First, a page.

After a riveting, busy and ultimately amazing Saturday market last week, Derek, Matthew, Chelsea and I went gallivanting out into the world Sunday and had an incredible farm adventure.
After running into Fred Merusi, my dear friend Sarah’s father, at a lovely, solo Liz brunch in Milford, Fred insisted I come see his farm stand over in New Jersey. I have been meaning to get there for some time for a number of other reasons – to visit Sarah, to see the highlanders, etc. – so I rallied my farm troops and we set off on our journey into Jersey.
This is how we learned about local farmers and their farm stands. Sure, I have seen the side of the road farm stands from time to time, but here there were three within five miles of each other. And we stopped to talk at each one.
The first stop led us to some giant carving and Cinderella pumpkins, and a fellow named Gene. Gene has another farm in Pennsylvania where he hires the Amish to work for him. His wife died a few years ago, and this property we stopped at had fallen a bit into decline. Gene grew and grows a number of trees and shrubs for landscaping, but with the economic downturn found himself without a clientele. He was selling his giant pumpkins to a farmer who sells in Union Square, and it seems like these odds and ends are how he supports himself these days. I asked him something about his high tunnels and he lamented that Chelsea and I weren’t around when he was doing serious farming, as we clearly know what we are talking about. He was a friendly, funny guy, and he insisted we take some of his tomatoes with him when we left.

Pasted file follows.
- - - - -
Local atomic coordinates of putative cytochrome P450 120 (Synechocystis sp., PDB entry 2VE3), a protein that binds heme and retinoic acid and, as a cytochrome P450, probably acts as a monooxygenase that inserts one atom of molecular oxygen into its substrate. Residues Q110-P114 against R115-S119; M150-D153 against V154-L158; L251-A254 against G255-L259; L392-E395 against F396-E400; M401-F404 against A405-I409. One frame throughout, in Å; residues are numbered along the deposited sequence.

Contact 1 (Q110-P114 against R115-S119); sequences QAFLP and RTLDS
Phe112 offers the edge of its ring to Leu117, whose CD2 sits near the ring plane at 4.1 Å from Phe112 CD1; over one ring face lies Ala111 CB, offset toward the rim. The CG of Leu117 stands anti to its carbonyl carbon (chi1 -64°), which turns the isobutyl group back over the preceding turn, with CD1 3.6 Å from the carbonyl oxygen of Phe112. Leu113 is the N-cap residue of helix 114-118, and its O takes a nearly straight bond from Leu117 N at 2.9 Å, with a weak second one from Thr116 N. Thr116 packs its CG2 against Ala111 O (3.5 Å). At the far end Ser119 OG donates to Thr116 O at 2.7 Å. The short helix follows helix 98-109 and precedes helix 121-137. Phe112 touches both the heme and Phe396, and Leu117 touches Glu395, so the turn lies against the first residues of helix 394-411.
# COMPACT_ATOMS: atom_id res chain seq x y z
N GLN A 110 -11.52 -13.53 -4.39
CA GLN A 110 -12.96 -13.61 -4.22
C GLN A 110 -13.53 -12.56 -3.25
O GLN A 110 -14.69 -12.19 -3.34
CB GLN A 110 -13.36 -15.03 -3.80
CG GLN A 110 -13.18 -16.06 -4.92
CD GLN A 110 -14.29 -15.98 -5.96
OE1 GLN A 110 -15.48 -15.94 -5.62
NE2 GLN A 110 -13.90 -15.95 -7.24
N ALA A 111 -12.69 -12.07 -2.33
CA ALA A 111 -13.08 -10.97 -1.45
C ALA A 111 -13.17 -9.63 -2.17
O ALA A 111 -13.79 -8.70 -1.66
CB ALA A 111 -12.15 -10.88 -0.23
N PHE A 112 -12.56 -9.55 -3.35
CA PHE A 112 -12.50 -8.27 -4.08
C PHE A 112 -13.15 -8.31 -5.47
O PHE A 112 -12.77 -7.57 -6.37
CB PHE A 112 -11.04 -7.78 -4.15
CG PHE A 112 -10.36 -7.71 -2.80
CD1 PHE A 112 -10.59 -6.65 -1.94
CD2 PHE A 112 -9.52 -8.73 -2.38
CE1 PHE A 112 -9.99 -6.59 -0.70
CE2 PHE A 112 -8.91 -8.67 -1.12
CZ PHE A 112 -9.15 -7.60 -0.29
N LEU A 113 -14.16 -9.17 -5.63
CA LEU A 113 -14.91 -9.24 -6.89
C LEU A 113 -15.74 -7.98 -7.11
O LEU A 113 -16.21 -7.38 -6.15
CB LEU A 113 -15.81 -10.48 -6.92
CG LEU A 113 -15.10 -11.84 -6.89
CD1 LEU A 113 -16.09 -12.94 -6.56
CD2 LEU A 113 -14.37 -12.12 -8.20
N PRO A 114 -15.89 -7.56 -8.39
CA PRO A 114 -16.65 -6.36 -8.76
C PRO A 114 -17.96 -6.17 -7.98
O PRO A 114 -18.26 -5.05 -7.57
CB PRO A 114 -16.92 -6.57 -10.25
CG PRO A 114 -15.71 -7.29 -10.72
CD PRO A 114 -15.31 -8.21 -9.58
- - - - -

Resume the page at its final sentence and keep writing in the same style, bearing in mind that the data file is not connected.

We traveled further down the road and finally came to Fred’s place. It’s a beautiful, spacious property with wood buildings scattered across it. I roused Fred from the Giants game and he came out and gave us a tour of his grounds.
Fred, as you can see, has highlanders. Three of them – his bull, Mahoney, and two pregnant ladies. As our tour progressed, these three followed us around until they paused to take a dip in the pond that Fred dug years ago to the exact dimensions of a hockey rink for his kids.
Fred’s got a sugar shack where he makes maple syrup in the winter, a garden patch for his pumpkins, a double-layer greenhouse and honey bees that a local bee guy cares for. It’s a beautiful place – the kind of place a person dream about having one day.
Though he can’t spend as much time working on farming as he’d like, he is hoping to soon.
Meanwhile, we soldier on.
This morning my uncle Butch arrived at Wagner Farmstead with a trailer full of pheasant manure that he, Glenn and I unloaded in the afternoon.
I am procrastinating on my field map (and with the blog, can you tell?), but I’ve been reading all sorts of things – Chicken magazines, classifieds for farm equipment and farm stand availabilities at area markets, and even a book called Compact Cabins with floor plans for teeny tiny cabins that one or two people can live in. Big idea scattered wide, because I like thinking about everything at once.
But I’ll start honing down into what’s important and start getting specific plans rolling soon. Promise.
Here are a few scattered farm photos. I’ll try to post more this week.